This is a collaboration between German musician Mario Grönnert and Mason Metcalf, a Portland based artist who records under the name Commonsen5e. I was unfamiliar with both of these artists, had no press sheet, and the website seemed to have trouble, so let’s just put the CD on and see what happens. “Breathing in the Ash” starts us off with spacey ambient with a mournful feel that gets increasingly intense as it progresses. At around 10 minutes in, it adds a clavier and tectonic shifts of bass rumbling with slow moving synth drone and bits of static to break it all up. “Sky Full of Crows” is an exercise in contrast with brooding bass rumbles and high pitched synth work. “Station 17” is a short track of dreamy drone with factory noise built into the composition. “Journeys Calling” is a peaceful, simple piano composition reminiscent of Harold Budd with some low end rumbling that simmers just beneath the surface before coming to the foreground toward the end. “Through Midnight Fallen Lands” is a dreamy soundscape that would be quite at home as backing music for a Cocteau Twins song; “A Radiance” is similar, but with more of a piano and dreamscape vide. Finally, “The world Rewinded” is dancier, noisier, and more ominous, while keeping the piano as contrast. Well done. This album weighs in at around 53 minutes.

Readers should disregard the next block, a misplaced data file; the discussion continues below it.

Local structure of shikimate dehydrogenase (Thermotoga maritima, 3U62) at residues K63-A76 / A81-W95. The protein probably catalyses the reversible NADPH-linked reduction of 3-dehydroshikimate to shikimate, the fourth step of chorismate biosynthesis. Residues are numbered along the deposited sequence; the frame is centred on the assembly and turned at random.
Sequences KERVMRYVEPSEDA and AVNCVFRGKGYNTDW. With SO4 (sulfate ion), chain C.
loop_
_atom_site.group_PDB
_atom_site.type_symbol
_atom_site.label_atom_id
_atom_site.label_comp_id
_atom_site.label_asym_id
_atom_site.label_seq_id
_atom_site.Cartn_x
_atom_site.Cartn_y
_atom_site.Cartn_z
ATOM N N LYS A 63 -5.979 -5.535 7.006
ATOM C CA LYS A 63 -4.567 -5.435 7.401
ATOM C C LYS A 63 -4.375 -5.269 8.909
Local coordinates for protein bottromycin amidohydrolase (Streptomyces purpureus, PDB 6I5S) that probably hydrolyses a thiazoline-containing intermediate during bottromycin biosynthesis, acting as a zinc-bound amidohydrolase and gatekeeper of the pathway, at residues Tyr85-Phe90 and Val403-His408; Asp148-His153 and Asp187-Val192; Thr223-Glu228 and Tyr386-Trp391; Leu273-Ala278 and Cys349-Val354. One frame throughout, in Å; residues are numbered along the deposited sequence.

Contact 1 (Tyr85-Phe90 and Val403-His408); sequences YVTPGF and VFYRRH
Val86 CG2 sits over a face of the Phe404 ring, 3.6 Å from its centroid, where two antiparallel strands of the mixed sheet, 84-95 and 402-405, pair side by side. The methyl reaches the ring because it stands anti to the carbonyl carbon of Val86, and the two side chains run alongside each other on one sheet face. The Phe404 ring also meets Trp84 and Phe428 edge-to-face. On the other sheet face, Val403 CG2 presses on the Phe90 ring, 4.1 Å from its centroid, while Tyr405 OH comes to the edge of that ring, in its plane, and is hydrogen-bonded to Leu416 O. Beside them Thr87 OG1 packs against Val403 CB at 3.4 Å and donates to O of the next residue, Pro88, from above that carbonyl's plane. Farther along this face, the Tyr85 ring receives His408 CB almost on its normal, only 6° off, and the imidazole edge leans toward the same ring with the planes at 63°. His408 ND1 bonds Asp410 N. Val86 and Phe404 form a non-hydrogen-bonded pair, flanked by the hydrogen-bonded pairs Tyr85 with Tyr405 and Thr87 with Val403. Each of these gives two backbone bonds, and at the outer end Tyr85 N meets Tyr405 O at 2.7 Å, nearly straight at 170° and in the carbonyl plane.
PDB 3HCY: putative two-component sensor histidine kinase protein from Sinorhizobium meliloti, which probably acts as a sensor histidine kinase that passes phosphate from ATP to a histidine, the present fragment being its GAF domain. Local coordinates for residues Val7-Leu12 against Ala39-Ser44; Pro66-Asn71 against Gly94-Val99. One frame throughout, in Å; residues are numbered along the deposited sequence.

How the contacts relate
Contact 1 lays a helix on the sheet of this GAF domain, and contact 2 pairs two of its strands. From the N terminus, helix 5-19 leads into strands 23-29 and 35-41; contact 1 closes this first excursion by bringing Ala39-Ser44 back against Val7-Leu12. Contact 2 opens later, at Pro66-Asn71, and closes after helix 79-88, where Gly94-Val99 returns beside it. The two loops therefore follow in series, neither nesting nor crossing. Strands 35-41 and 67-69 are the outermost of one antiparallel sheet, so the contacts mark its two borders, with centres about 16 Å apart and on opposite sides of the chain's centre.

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Artist: St. Francis Duo (@)
Title: Peacemaker Assembly
Format: CD
Label: Trost Records (@)
Rated: *****
St. Francis Duo is a collaboration between Stephen O’Malley (best known as the guitarist of SUNN O)))) and UK drummer Steve Noble. The press sheet doesn’t give a whole lot of info on the release, but when the only instruments credited are drums, percussion, guitars, and amplifiers, you have some sense of where this is headed. This album consists of two untitled tracks, so let’s jump right in. I’m a drummer, so I enjoyed the opening, which amounts to a long drum solo over sustained guitar drone. After about 5 minutes, the drumming becomes less frantic, but no less interesting. Although the guitar seems to play only one note, it shifts over time and toward the end takes a more active role in the composition. Well done. The second track takes a similar approach in style while retaining its own identity. Guitar and drums vie for attention while never seeming in competition. This is a good illustration of how sometimes less truly is more. Well worth picking up. This album weighs in at around 38 minutes.
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Artist: Reutoff (@)
Title: No One's Lullabies
Format: CD
Label: Zhelezobeton (@)
Rated: *****